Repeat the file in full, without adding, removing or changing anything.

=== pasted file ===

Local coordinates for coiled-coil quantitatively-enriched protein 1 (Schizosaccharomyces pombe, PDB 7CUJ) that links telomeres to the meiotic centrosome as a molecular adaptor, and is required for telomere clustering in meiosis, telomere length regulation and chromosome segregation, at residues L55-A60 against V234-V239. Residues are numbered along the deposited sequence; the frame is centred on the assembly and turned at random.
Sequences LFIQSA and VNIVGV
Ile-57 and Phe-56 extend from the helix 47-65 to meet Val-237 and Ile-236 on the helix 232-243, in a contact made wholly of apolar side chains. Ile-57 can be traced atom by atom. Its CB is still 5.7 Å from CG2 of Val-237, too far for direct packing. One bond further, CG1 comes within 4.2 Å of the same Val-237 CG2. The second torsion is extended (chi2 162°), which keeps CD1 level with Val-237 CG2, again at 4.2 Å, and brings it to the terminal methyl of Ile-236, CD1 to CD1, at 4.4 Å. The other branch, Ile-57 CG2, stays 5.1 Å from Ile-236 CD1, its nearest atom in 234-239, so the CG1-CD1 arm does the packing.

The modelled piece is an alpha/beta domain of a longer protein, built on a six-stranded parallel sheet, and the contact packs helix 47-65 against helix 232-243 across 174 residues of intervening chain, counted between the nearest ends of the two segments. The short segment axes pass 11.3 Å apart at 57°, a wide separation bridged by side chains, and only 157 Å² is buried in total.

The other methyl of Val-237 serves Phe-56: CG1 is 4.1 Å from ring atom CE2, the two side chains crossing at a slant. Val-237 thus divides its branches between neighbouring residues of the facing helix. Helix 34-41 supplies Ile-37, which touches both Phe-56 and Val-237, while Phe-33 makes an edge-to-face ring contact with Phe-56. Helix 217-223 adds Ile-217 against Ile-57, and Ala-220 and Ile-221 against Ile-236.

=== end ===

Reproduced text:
Local coordinates for coiled-coil quantitatively-enriched protein 1 (Schizosaccharomyces pombe, PDB 7CUJ) that links telomeres to the meiotic centrosome as a molecular adaptor, and is required for telomere clustering in meiosis, telomere length regulation and chromosome segregation, at residues L55-A60 against V234-V239. Residues are numbered along the deposited sequence; the frame is centred on the assembly and turned at random.
Sequences LFIQSA and VNIVGV
Ile-57 and Phe-56 extend from the helix 47-65 to meet Val-237 and Ile-236 on the helix 232-243, in a contact made wholly of apolar side chains. Ile-57 can be traced atom by atom. Its CB is still 5.7 Å from CG2 of Val-237, too far for direct packing. One bond further, CG1 comes within 4.2 Å of the same Val-237 CG2. The second torsion is extended (chi2 162°), which keeps CD1 level with Val-237 CG2, again at 4.2 Å, and brings it to the terminal methyl of Ile-236, CD1 to CD1, at 4.4 Å. The other branch, Ile-57 CG2, stays 5.1 Å from Ile-236 CD1, its nearest atom in 234-239, so the CG1-CD1 arm does the packing.

The modelled piece is an alpha/beta domain of a longer protein, built on a six-stranded parallel sheet, and the contact packs helix 47-65 against helix 232-243 across 174 residues of intervening chain, counted between the nearest ends of the two segments. The short segment axes pass 11.3 Å apart at 57°, a wide separation bridged by side chains, and only 157 Å² is buried in total.

The other methyl of Val-237 serves Phe-56: CG1 is 4.1 Å from ring atom CE2, the two side chains crossing at a slant. Val-237 thus divides its branches between neighbouring residues of the facing helix. Helix 34-41 supplies Ile-37, which touches both Phe-56 and Val-237, while Phe-33 makes an edge-to-face ring contact with Phe-56. Helix 217-223 adds Ile-217 against Ile-57, and Ala-220 and Ile-221 against Ile-236.